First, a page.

KL. According to my knowledge his style was typically East Bengal folk style. He was from that area. I believe, he was a Prince from a royal family.
One thing I will tell you, I didn't go for sittings but whenever he used to be in the studio, when he would sing his songs, he wouldn't allow anyone who was not required in the studios, no guests, only musicians who are playing. Those musicians who are not playing, they would have to go sit outside. Maybe he wanted to concentrate.
And you were asking me about 'Amar Prem' song, whether RD composed or SD composed? It had Mr. Burman's style but even if RD composed it, he will have composed it in his dad's style only, so that style and quality matches, goes hand in hand, you know that style of song.
When I used to do arrangements, so many musicians, like Raees Khan, - he is a fantastic musician - when you tell him to play something, he will say no, this is not Sitar ank. I am just giving an example. Because he is my friend, I can talk about him. Whenever I used to write for Raees Khan, I used to just write its outline, "Raees bhai, yeh aisa aisa hai, aapko jaisa bajana hai, kuch bhi change karna hai, freedom is entirely yours." So, that type of freedom. In the same way, being the great son of a great father, SD and RD although they had completely unique styles would still naturally have some similarities as well.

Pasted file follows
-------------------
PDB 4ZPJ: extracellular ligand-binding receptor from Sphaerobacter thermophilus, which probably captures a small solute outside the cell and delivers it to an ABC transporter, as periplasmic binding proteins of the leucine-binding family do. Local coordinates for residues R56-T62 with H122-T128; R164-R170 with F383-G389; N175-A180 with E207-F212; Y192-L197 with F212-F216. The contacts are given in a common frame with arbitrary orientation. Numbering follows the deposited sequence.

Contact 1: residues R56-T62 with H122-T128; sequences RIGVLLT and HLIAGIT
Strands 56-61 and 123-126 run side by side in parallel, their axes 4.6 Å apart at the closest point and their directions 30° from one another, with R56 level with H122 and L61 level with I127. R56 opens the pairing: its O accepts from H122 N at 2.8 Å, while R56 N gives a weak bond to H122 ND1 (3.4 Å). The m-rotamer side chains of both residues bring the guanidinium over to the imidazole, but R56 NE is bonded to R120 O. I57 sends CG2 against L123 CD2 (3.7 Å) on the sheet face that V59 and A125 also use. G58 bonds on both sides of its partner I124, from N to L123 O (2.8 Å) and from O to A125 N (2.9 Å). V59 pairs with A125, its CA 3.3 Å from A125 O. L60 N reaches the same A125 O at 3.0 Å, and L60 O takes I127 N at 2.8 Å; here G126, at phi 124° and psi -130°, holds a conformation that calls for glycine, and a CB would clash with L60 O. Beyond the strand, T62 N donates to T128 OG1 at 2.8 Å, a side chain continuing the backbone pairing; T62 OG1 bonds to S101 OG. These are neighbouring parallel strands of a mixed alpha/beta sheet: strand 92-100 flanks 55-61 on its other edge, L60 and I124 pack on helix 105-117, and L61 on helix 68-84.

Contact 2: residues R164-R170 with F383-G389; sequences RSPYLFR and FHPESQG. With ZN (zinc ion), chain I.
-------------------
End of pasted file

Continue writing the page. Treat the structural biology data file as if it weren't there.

In reply to a question on 'Mili', Mr Kersi Lord talks about this interesting episode:
KL When you play for so many recordings, so many songs, how can you remember all these things? I don't claim these numbers but people who interviewed me have said, "You have done more than twenty five to thirty thousand songs". I tell every interviewer including you, "When you write this, you are saying this. I am not saying it".
Before that, interviewers claim that when I started in '48, I played four to five songs a day including Sunday, no Sunday holiday. They calculated that even playing and average of three songs a day would sum up this figure. Kushal (Gopalkar) of 'Swar Alaap' magazine had done this calculation and had mentioned it in one of his articles.
But, in '67 – '68, when I was the Chairman of the 'Cine Musicians Association', what used to happen was that out of 700-800 members, only those top, the cream used to play 4 to 5 songs a day. And the mediocre and below average musicians would not get any work.
So, I made a rule that no musician can play more than two songs a day. That rule is still valid now, morning and afternoon, or one and a half shift for background music, that's all. I got lots of abuses from my friends and made many enemies. But that's OK.
Q. You said that he used to stay in that hotel in Marine Drive, which hotel?